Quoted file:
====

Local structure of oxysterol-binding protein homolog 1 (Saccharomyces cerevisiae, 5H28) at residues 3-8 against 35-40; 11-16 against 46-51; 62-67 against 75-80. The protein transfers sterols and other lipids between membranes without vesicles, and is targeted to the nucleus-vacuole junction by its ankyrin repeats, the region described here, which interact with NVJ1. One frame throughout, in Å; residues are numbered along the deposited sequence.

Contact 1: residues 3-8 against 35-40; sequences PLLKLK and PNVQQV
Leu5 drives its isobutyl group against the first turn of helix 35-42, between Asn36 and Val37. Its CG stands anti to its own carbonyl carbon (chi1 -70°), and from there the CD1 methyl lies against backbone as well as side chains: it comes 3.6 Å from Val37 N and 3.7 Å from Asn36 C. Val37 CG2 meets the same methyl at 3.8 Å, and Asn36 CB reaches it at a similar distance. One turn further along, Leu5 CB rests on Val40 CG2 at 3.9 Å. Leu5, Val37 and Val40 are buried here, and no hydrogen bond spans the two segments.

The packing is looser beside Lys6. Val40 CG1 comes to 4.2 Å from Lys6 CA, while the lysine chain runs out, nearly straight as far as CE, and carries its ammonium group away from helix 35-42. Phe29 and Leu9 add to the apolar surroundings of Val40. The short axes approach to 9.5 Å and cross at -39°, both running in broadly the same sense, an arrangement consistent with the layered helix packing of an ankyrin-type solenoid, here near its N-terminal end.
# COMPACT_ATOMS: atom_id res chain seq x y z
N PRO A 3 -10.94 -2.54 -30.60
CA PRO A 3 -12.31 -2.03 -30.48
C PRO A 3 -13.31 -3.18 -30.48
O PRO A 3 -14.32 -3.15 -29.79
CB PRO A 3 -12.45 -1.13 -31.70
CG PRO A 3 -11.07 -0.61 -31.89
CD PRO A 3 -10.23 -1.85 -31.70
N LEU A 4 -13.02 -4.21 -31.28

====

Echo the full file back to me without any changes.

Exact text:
Local structure of oxysterol-binding protein homolog 1 (Saccharomyces cerevisiae, 5H28) at residues 3-8 against 35-40; 11-16 against 46-51; 62-67 against 75-80. The protein transfers sterols and other lipids between membranes without vesicles, and is targeted to the nucleus-vacuole junction by its ankyrin repeats, the region described here, which interact with NVJ1. One frame throughout, in Å; residues are numbered along the deposited sequence.

Contact 1: residues 3-8 against 35-40; sequences PLLKLK and PNVQQV
Leu5 drives its isobutyl group against the first turn of helix 35-42, between Asn36 and Val37. Its CG stands anti to its own carbonyl carbon (chi1 -70°), and from there the CD1 methyl lies against backbone as well as side chains: it comes 3.6 Å from Val37 N and 3.7 Å from Asn36 C. Val37 CG2 meets the same methyl at 3.8 Å, and Asn36 CB reaches it at a similar distance. One turn further along, Leu5 CB rests on Val40 CG2 at 3.9 Å. Leu5, Val37 and Val40 are buried here, and no hydrogen bond spans the two segments.

The packing is looser beside Lys6. Val40 CG1 comes to 4.2 Å from Lys6 CA, while the lysine chain runs out, nearly straight as far as CE, and carries its ammonium group away from helix 35-42. Phe29 and Leu9 add to the apolar surroundings of Val40. The short axes approach to 9.5 Å and cross at -39°, both running in broadly the same sense, an arrangement consistent with the layered helix packing of an ankyrin-type solenoid, here near its N-terminal end.
# COMPACT_ATOMS: atom_id res chain seq x y z
N PRO A 3 -10.94 -2.54 -30.60
CA PRO A 3 -12.31 -2.03 -30.48
C PRO A 3 -13.31 -3.18 -30.48
O PRO A 3 -14.32 -3.15 -29.79
CB PRO A 3 -12.45 -1.13 -31.70
CG PRO A 3 -11.07 -0.61 -31.89
CD PRO A 3 -10.23 -1.85 -31.70
N LEU A 4 -13.02 -4.21 -31.28